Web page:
Amazon continues to expand its footprint in New York, bringing new jobs to the city in return for more generous tax breaks from the state.
On Thursday, Governor Cuomo announced that the e-commerce giant will be opening an administrative office in Hudson Yards, where the company plans to add 2,000 new jobs in finance, sales, marketing and information technology. Those workers will earn an average salary of $100,000, and Amazon will invest $55 million to outfit the Brookfield-owned space with energy-efficient standards, according to a press release.
In exchange, Empire State Development [ESD] has offered the company up to $20 million in tax credits through the Excelsior Jobs Program. Those credits are performance-based, and require that Amazon actually deliver the promised jobs.
"Amazon's further expansion in New York is proof positive that our strong economic climate, diverse workforce and talent, are helping to attract top-notch companies from around the world," the governor said in a statement.
News of the 359,000 square-foot office comes just weeks after Cuomo announced that New York City would be getting its first ever Amazon fulfillment center. That facility, a $100 million, 855,000 square-foot mega warehouse built on Staten Island's West Shore, arrived with $18 million state tax incentives.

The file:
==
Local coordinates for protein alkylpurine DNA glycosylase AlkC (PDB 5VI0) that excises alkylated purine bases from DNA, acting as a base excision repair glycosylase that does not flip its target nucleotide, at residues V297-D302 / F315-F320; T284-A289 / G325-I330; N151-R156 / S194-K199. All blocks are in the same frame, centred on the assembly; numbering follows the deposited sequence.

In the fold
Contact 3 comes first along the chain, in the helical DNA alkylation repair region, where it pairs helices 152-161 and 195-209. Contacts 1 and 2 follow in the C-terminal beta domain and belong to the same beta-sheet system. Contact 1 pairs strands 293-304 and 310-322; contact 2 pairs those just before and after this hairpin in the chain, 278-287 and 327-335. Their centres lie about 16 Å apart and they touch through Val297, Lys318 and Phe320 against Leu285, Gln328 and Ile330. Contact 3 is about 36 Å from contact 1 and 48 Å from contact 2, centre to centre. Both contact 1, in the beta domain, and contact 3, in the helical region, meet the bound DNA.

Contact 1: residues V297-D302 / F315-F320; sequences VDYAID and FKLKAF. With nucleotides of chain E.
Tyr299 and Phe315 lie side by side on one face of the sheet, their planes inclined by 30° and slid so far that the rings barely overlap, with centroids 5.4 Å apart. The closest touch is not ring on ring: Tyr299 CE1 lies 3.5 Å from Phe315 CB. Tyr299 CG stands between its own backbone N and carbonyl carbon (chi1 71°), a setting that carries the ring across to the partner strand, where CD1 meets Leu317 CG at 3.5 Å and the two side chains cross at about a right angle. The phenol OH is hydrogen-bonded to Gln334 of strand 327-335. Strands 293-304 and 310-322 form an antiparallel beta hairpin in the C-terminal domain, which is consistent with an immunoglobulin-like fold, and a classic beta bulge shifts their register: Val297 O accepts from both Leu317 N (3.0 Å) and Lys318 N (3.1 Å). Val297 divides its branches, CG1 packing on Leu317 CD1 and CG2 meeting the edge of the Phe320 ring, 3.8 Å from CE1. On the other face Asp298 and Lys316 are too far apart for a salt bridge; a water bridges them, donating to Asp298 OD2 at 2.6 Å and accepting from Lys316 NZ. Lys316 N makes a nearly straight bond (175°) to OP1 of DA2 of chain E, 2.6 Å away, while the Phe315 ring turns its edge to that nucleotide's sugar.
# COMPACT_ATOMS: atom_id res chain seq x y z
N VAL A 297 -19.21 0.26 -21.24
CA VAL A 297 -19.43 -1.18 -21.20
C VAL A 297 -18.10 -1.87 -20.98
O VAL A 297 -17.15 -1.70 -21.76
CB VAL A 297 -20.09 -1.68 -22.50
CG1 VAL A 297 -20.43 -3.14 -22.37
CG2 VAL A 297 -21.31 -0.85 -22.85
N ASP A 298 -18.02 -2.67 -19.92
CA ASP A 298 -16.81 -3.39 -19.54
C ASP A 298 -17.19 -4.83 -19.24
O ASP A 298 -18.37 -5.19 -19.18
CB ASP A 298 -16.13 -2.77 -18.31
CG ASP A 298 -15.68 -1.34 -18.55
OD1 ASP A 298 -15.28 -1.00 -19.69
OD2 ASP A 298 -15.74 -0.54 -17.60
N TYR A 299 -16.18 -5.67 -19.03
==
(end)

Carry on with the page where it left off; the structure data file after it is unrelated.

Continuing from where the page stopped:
Additionally, Amazon received $2 million in ESD credits for "an innovative Fashion Photography and Videography Studio in Brooklyn" in 2012, and $5 million for an administrative office on 34th Street in 2014—bringing the total taxpayer cost of Amazon's NYC expansion to $45 million over the past five years. That money is expected to create over 4,800 jobs, according to ESD Press Secretary Amy Varghese.
In the eyes of some fiscal policy experts, New York's open-handed approach to business tax incentives, a cornerstone of Governor Cuomo's time in office, makes little sense when the recipient is a corporate behemoth like Amazon.
"While commercial retail vacancies abound from Broadway to Bleeker, state policy is to give taxpayer money to the world's highest valued online retailer," Alex Camarda, a senior policy consultant at the watchdog group Reinvent Albany, told Gothamist. "It's high time [Empire State Development] evaluated the effectiveness of the state's economic development policies, and made public all the taxpayer subsidies companies receive."
"Taxpayers expect that elected officials are only agreeing to subsidize corporations on the grounds that there would be no investment and jobs here without the subsidy," added James Parrott, Director of Economic and Fiscal Policy at the Center for New York City Affairs. "Otherwise, it's just a gift, and why is that necessary?"